Parking in the city is going to get a lot less stressful after the City Council passed a series of bills backed by Queens councilmembers that could drastically change parking regulations.
One bill, which was sponsored by Councilman Jim Gennaro (D-Fresh Meadows), allows drivers to have parking tickets electronically cancelled if they purchase parking time from a meter within five minutes of receiving a ticket. Previously, a ticket received under those circumstances would have to be argued in court.
“This legislation is about not having to be afraid of getting a ticket for obeying the law,” Gennaro said. “These are law-abiding citizens who will benefit from this bill.
“This is something that should have been addressed when the muni-meter program was instituted, but it wasn’t,” he said. “Now, it has been addressed in a way that helps drivers.”
Another bill, which was sponsored by Councilman James Sanders (D-Laurelton), would expand the amount of time a driver has before being charged late fees for an unpaid ticket. Previously, late fees would go into effect 30 days after receiving the ticket, even if the recipient is arguing the ticket in court. Now, late fees go into effect 30 days after any appeal action is determined. The provision is intended to protect drivers in case they decide to fight a ticket.
“This bill is based on an American concept called ‘innocent until proven guilty.’ The current way that these fees are charged is unfair to citizens, especially those who are appealing their cases,” Sanders said.
This particular bill comes at the right time for some city drivers: the Department of Finance is planning to end a program that allows drivers to settle tickets for a reduced fee if they promise not to challenge the ticket in court.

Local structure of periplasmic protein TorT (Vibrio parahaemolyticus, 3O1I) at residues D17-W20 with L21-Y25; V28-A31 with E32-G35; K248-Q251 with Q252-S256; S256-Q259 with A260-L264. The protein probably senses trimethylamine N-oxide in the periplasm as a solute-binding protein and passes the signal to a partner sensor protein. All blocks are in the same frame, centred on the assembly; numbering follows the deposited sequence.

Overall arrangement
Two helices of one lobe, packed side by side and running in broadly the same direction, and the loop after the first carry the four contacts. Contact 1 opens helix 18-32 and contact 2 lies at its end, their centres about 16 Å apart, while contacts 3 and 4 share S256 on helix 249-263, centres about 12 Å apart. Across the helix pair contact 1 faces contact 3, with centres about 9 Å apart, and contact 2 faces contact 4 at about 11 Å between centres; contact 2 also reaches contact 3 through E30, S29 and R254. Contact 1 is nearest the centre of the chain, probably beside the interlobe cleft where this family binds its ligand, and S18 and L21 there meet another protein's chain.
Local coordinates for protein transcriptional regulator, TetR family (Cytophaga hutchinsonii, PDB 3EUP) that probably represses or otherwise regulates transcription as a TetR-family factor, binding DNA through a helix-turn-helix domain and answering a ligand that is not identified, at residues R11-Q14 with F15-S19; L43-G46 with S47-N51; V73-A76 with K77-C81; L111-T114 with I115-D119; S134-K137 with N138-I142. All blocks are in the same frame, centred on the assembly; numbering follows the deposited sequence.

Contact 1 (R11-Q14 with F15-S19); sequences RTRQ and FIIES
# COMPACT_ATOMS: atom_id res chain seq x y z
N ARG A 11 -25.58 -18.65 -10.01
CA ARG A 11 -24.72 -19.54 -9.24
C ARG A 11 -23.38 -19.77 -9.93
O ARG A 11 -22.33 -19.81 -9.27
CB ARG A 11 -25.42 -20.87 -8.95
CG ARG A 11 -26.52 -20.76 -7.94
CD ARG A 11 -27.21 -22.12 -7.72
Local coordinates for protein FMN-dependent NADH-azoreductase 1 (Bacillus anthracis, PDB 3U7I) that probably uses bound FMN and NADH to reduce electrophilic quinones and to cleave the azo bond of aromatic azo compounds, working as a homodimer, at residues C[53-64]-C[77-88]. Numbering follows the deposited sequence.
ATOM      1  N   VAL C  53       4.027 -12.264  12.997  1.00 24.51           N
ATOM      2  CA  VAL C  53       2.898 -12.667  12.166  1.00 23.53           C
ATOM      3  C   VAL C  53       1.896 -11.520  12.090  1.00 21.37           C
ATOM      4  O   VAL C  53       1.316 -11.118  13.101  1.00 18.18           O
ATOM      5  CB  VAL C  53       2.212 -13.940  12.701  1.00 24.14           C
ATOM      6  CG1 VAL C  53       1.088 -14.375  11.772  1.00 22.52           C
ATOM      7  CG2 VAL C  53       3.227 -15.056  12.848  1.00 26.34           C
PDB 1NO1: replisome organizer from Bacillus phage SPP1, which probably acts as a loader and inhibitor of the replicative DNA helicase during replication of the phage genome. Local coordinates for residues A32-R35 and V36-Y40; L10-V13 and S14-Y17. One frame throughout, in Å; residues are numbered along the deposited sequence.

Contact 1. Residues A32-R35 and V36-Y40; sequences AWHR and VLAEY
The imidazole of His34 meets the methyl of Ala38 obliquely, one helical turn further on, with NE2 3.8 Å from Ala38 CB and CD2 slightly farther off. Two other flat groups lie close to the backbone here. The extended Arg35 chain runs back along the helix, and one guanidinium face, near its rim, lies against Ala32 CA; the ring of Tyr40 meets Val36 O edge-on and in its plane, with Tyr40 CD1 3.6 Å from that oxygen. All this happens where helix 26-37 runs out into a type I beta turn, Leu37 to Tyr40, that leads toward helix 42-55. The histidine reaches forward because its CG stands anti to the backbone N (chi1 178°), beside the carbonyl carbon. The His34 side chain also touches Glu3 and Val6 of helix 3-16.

A spokesperson for the DOF said that the program was being closed down because “the City cannot afford to keep a costly program that benefits only those who park illegally at the expense of other vital services.”
Sanders, who opposes the DOF’s actions on this matter, said that “plea bargains work in other parts of our legal system, and they’ve worked here for a while. Removing this program would slow down the process of government, and it wouldn’t be cost effective.”
The third bill bans the Department of Sanitation from placing stickers on cars that are suspected of violating alternate side rules. The stickers are normally placed on the driver’s side window of offending cars.
In a statement issued to the press, Councilman David Greenfield (D-Brooklyn) said that the sticker program “serves no purpose other than to punish motorists for an offense for which they have yet to be convicted.”
The three bills have received a mixed reaction from Mayor Bloomberg. Mark LaVorgna, a spokesman for the mayor, said that while the mayor did support Sanders’ bill, he was likely to veto Gennaro’s bill.
LaVorgna also said that the mayor was reviewing the effectiveness of ending the alternate side sticker program, saying that there are some concerns about what would happen if the program stopped.
“If people don’t move their cars in accordance with alternate side rules, streets can’t get cleaned,” LaVorgna said. “The sticker program has been around since the 1980s, and our numbers show that it has been effective.”
Other members of the City Council felt differently.
“There’s no reason to inconvenience drivers and humiliate them over an offense that they have not been found guilty of,” Sanders said. “The job of government isn’t to humiliate its citizens, but to work together and create a harmonious society.”
Gennaro agreed, saying “drivers who violate alternate-side rules are punished with a ticket. The stickers serve no purpose but to deface people’s cars. It’s a waste of the Sanitation Department’s resources.”
Both Sanders and Gennaro expressed regret about the mayor’s opposition to the proposed parking regulations. “The mayor should follow the path of common sense. I urge him to reconsider his position on this matter,” Sanders said.
Gennaro also urged Bloomberg to rethink his position, adding that he felt that the mayor was a reasonable man who “is being poorly served by the people who advise him.”
Councilman Jimmy Van Bramer (D-Sunnyside), who sits on the council’s Transportation Committee, said “These are common sense approaches to these problems that make parking easier and eliminate unnecessary punitive processes. I sincerely hope that the mayor will come around on this issue and sign these bills into law.”
All three bills passed a council vote by a margin of 47-0. When asked about the possibility of overriding a mayoral veto, City Council Speaker Christine Quinn (D-Manhattan) said that if enough Council members supported the measures that an override was likely.